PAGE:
Professional group study & Consultation

keeping ourselves alive & Engaged in our depth work

~ December 2020 Theme ~

Enlivening the Process:

Being A Steadying Vs A Disturbing Force 


  • SELF EXAMINATIONChapter 2 – Stumbling In The Shadows, pages 21-34; Chapter 3 – Calling One’s Self Into Question, pages 35-47.  
  • SOMATIC EXPERIENCE Chapter 5 – Alien Bodies: The Search For Desire,  pages 58-72; Chapter 9 – Take Me: Erotic Vitality & Disturbance, pages 113-124.
  • INTIMACY & SEPARATENESS Chapter 1 – Regarding The Other, pages 3-8.  
  • PSYCHOANALYTIC CASE FORMULATION – Chapter 6 – Assessing Affects, pages 102-121; Chapter 8 – Assessing Relational Patterns, pages 143-157; 




As you read, place your emphasis on ‘balancing’ between the therapist’s steadying functions and enlivening functions.  How Poland’s work on ‘Regard’ and Bion’s ‘Containing Function’ keep the client supported in their being, and how Cornell’s work addresses how both the client and the therapist can be disrupted and disturbed, all in service of life.

Parental delight, love, and anxiety can intermingle in our reactions to young, emerging bodies.  This erotic delight is not to take possession of our children.  Such parental delight throws them forward, outward into life, outward into the arms of  others.

As therapists in passionate involvement with our clients, we engage, wonder, uncover, confront, protect, encourage, accompany, delight, and let go.

The therapeutic relationship is a means of creating and strengthening the capacity for vital and aggressive affects, as well as for the mitigation of distress and negative affects.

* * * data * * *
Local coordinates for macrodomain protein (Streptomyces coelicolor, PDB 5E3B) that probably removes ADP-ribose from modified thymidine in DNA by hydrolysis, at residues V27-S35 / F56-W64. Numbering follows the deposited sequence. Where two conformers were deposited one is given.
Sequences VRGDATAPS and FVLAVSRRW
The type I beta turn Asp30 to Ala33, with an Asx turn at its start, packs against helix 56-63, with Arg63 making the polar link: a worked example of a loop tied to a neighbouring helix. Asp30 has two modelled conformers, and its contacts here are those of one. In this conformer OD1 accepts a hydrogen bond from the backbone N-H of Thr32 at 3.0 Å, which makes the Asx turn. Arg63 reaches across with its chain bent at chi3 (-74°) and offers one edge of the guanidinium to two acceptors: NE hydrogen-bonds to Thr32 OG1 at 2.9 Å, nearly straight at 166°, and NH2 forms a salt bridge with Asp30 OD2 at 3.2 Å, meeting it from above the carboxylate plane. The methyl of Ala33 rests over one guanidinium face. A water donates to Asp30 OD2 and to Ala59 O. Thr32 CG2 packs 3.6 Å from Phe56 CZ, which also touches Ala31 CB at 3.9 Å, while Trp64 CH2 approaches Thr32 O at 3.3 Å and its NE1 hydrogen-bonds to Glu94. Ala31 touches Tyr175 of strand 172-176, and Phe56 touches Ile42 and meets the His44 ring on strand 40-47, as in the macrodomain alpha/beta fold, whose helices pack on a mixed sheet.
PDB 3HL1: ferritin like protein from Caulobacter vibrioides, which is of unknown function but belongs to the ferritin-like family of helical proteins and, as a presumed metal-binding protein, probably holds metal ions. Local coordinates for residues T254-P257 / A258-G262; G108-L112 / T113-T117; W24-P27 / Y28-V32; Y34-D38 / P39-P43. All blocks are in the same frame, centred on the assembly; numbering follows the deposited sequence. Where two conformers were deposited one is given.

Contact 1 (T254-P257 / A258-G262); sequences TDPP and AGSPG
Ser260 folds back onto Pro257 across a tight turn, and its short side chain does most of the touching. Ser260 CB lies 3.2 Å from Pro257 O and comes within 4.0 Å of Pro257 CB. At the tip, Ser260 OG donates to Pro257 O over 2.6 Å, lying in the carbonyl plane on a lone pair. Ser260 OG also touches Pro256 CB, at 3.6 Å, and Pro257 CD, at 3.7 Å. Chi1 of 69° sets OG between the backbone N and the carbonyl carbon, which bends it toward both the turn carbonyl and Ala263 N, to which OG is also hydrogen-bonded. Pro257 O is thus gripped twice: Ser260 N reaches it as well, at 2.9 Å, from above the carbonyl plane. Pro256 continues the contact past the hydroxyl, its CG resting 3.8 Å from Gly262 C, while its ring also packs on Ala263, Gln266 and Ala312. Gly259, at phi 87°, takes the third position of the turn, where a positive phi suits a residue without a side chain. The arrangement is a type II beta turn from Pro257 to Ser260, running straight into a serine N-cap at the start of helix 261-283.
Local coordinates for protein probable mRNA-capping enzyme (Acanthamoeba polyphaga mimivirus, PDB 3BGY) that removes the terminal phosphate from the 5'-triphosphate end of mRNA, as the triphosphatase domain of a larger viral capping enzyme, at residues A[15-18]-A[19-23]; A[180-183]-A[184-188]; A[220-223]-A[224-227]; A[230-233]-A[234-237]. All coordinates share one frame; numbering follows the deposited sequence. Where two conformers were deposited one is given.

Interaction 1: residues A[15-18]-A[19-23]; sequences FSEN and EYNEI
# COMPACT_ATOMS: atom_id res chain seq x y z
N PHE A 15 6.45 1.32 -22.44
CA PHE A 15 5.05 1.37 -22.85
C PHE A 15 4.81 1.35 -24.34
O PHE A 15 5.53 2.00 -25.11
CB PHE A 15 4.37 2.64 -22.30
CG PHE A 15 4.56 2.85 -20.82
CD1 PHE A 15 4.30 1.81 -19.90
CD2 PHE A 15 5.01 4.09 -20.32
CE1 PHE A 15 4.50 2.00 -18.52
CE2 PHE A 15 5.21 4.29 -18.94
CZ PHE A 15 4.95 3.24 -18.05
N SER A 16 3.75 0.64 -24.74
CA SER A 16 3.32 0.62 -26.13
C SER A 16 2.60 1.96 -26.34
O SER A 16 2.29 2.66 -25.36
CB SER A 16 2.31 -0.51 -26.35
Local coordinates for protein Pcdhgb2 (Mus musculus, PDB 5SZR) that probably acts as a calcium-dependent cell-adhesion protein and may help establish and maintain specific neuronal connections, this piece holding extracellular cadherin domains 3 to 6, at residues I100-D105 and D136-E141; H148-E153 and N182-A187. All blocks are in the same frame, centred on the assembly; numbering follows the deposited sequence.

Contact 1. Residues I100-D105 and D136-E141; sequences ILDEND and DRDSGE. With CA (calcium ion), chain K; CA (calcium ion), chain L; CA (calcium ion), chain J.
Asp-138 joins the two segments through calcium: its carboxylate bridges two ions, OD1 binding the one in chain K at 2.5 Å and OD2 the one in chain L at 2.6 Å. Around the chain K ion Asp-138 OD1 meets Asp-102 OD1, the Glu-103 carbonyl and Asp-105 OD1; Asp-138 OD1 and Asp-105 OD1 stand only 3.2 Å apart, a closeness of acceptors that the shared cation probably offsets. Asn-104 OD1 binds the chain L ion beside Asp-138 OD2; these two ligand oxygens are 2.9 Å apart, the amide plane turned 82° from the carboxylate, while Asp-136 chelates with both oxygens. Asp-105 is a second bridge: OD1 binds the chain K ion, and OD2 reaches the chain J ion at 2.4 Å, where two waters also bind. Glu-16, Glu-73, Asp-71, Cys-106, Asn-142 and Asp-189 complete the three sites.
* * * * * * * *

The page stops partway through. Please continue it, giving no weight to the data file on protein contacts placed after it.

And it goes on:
I would argue that while adult clients need a secure base to some extent, they also need (and I think hunger for) a challenging, enlivening relationship with a therapist, lover and others.  I seek to provide the sense of a vital base, of a deeply engaged relationship which contains room for conflict, aggression, fantasy, insecurity, and uncertainty – in addition to security and empathic attunement.

Bill Cornell - Somatic Experience: In The Expressive Language of the Living

Holding & Containing 

An Essay on the essential work of Donald Winnicott.

Containment is crucial in a therapeutic context as a way of providing a safe place for the client to look at feelings that otherwise are likely to be experienced as overpowering and bewildering.

The importance of this in the healing process cannot be under-estimated.

Individuals who have experienced extreme pain, fear, desertion and anger will often find it difficult to think; they may find it particularly difficult to think about their emotions, which can remain completely exempt from consciousness, and hence unavailable for reflection. 

This is an excellent essay that describes in detail how a steady and attentive container allows for reflection and thinking in the client, which would otherwise not occur.